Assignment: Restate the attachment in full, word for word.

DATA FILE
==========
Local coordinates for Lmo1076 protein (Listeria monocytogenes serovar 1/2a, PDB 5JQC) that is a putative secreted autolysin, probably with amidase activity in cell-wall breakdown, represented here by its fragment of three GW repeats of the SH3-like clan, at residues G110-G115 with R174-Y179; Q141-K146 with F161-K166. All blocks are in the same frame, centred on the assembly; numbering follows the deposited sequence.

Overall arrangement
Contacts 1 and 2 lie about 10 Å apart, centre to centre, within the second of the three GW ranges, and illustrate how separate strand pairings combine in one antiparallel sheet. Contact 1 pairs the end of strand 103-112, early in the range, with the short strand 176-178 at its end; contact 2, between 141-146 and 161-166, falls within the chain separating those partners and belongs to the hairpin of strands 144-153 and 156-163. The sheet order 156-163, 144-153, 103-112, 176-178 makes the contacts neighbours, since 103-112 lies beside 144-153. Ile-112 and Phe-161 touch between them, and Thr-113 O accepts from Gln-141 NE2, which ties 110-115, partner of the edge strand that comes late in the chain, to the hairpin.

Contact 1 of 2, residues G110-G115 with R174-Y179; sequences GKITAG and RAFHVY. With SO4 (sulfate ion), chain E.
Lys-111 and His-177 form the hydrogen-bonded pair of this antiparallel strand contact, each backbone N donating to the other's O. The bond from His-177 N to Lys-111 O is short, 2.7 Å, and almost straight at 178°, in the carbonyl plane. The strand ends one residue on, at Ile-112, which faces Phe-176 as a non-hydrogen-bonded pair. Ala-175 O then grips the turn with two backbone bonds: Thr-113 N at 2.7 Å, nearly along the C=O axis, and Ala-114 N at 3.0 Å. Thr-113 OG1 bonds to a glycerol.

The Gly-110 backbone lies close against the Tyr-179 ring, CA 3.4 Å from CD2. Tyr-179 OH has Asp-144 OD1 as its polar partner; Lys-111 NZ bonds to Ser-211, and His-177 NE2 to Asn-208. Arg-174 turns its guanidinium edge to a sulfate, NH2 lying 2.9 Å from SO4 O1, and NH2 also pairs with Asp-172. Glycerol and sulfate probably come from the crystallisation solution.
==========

Local coordinates for Lmo1076 protein (Listeria monocytogenes serovar 1/2a, PDB 5JQC) that is a putative secreted autolysin, probably with amidase activity in cell-wall breakdown, represented here by its fragment of three GW repeats of the SH3-like clan, at residues G110-G115 with R174-Y179; Q141-K146 with F161-K166. All blocks are in the same frame, centred on the assembly; numbering follows the deposited sequence.

Overall arrangement
Contacts 1 and 2 lie about 10 Å apart, centre to centre, within the second of the three GW ranges, and illustrate how separate strand pairings combine in one antiparallel sheet. Contact 1 pairs the end of strand 103-112, early in the range, with the short strand 176-178 at its end; contact 2, between 141-146 and 161-166, falls within the chain separating those partners and belongs to the hairpin of strands 144-153 and 156-163. The sheet order 156-163, 144-153, 103-112, 176-178 makes the contacts neighbours, since 103-112 lies beside 144-153. Ile-112 and Phe-161 touch between them, and Thr-113 O accepts from Gln-141 NE2, which ties 110-115, partner of the edge strand that comes late in the chain, to the hairpin.

Contact 1 of 2, residues G110-G115 with R174-Y179; sequences GKITAG and RAFHVY. With SO4 (sulfate ion), chain E.
Lys-111 and His-177 form the hydrogen-bonded pair of this antiparallel strand contact, each backbone N donating to the other's O. The bond from His-177 N to Lys-111 O is short, 2.7 Å, and almost straight at 178°, in the carbonyl plane. The strand ends one residue on, at Ile-112, which faces Phe-176 as a non-hydrogen-bonded pair. Ala-175 O then grips the turn with two backbone bonds: Thr-113 N at 2.7 Å, nearly along the C=O axis, and Ala-114 N at 3.0 Å. Thr-113 OG1 bonds to a glycerol.

The Gly-110 backbone lies close against the Tyr-179 ring, CA 3.4 Å from CD2. Tyr-179 OH has Asp-144 OD1 as its polar partner; Lys-111 NZ bonds to Ser-211, and His-177 NE2 to Asn-208. Arg-174 turns its guanidinium edge to a sulfate, NH2 lying 2.9 Å from SO4 O1, and NH2 also pairs with Asp-172. Glycerol and sulfate probably come from the crystallisation solution.